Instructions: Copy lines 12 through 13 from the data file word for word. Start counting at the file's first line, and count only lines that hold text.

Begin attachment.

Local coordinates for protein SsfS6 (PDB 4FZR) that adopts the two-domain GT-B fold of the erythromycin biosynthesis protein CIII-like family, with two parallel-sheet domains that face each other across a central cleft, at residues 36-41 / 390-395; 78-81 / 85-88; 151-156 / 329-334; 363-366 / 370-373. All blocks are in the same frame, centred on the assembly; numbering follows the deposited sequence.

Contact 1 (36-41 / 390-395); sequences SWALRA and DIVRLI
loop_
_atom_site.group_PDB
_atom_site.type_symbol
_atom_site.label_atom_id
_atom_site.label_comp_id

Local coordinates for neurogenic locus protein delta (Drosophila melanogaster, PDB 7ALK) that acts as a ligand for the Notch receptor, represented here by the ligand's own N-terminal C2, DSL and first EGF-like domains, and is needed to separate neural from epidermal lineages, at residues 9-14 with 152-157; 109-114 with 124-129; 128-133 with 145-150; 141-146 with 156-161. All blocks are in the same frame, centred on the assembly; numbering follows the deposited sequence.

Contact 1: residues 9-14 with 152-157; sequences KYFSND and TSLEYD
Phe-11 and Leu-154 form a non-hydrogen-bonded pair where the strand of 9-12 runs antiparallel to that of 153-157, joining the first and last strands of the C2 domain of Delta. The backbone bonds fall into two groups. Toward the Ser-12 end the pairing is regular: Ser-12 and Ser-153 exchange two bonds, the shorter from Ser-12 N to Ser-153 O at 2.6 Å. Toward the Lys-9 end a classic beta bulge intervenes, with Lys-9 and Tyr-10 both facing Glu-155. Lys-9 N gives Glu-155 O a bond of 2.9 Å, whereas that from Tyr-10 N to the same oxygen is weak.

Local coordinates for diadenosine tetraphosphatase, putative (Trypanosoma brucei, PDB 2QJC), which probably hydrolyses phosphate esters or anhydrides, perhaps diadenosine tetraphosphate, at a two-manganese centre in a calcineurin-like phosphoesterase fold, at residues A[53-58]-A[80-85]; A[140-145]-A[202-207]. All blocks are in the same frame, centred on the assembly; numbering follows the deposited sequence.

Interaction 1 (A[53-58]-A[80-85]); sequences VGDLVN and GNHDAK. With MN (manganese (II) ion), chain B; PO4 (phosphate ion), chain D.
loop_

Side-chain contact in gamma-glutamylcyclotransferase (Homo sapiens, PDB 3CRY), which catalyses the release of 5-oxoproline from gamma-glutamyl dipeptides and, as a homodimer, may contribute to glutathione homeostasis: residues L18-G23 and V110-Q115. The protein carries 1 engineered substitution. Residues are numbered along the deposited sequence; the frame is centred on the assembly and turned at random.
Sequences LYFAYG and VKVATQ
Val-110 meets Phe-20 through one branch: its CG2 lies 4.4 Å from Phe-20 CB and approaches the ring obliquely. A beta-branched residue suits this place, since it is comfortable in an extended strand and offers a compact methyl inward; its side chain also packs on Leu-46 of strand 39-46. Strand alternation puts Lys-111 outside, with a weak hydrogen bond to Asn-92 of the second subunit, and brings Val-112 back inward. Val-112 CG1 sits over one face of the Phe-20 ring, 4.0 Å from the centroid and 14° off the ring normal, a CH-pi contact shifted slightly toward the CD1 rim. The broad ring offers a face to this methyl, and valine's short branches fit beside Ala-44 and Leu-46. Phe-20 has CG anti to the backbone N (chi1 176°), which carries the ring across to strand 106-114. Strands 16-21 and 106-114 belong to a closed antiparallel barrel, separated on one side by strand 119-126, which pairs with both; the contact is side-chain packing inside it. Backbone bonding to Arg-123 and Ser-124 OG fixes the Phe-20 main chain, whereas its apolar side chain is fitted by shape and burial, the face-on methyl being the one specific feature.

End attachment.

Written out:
Interaction 1 (A[53-58]-A[80-85]); sequences VGDLVN and GNHDAK. With MN (manganese (II) ion), chain B; PO4 (phosphate ion), chain D.
loop_